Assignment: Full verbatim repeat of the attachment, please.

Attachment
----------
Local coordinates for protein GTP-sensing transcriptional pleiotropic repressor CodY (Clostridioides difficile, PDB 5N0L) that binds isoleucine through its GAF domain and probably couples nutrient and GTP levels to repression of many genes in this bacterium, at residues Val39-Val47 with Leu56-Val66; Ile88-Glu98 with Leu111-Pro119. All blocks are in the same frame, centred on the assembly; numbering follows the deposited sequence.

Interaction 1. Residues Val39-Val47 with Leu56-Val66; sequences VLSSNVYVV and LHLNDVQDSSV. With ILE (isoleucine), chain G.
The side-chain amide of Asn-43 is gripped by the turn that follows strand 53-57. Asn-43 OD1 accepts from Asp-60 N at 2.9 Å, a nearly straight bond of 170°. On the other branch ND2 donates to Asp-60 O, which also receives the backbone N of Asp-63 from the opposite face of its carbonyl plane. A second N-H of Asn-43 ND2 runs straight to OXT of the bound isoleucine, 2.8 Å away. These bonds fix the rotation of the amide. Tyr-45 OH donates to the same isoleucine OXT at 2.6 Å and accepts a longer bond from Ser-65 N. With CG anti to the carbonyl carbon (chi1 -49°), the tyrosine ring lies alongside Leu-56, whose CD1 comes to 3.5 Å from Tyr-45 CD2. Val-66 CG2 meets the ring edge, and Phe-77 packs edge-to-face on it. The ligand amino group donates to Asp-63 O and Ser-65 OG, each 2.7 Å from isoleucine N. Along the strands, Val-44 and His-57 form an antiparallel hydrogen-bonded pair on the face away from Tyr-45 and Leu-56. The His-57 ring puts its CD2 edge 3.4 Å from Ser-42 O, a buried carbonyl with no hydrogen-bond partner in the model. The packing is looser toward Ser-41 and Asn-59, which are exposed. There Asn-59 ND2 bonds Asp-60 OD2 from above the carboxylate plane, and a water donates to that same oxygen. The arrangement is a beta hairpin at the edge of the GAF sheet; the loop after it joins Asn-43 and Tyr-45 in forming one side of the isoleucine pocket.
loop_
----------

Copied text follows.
Local coordinates for protein GTP-sensing transcriptional pleiotropic repressor CodY (Clostridioides difficile, PDB 5N0L) that binds isoleucine through its GAF domain and probably couples nutrient and GTP levels to repression of many genes in this bacterium, at residues Val39-Val47 with Leu56-Val66; Ile88-Glu98 with Leu111-Pro119. All blocks are in the same frame, centred on the assembly; numbering follows the deposited sequence.

Interaction 1. Residues Val39-Val47 with Leu56-Val66; sequences VLSSNVYVV and LHLNDVQDSSV. With ILE (isoleucine), chain G.
The side-chain amide of Asn-43 is gripped by the turn that follows strand 53-57. Asn-43 OD1 accepts from Asp-60 N at 2.9 Å, a nearly straight bond of 170°. On the other branch ND2 donates to Asp-60 O, which also receives the backbone N of Asp-63 from the opposite face of its carbonyl plane. A second N-H of Asn-43 ND2 runs straight to OXT of the bound isoleucine, 2.8 Å away. These bonds fix the rotation of the amide. Tyr-45 OH donates to the same isoleucine OXT at 2.6 Å and accepts a longer bond from Ser-65 N. With CG anti to the carbonyl carbon (chi1 -49°), the tyrosine ring lies alongside Leu-56, whose CD1 comes to 3.5 Å from Tyr-45 CD2. Val-66 CG2 meets the ring edge, and Phe-77 packs edge-to-face on it. The ligand amino group donates to Asp-63 O and Ser-65 OG, each 2.7 Å from isoleucine N. Along the strands, Val-44 and His-57 form an antiparallel hydrogen-bonded pair on the face away from Tyr-45 and Leu-56. The His-57 ring puts its CD2 edge 3.4 Å from Ser-42 O, a buried carbonyl with no hydrogen-bond partner in the model. The packing is looser toward Ser-41 and Asn-59, which are exposed. There Asn-59 ND2 bonds Asp-60 OD2 from above the carboxylate plane, and a water donates to that same oxygen. The arrangement is a beta hairpin at the edge of the GAF sheet; the loop after it joins Asn-43 and Tyr-45 in forming one side of the isoleucine pocket.
loop_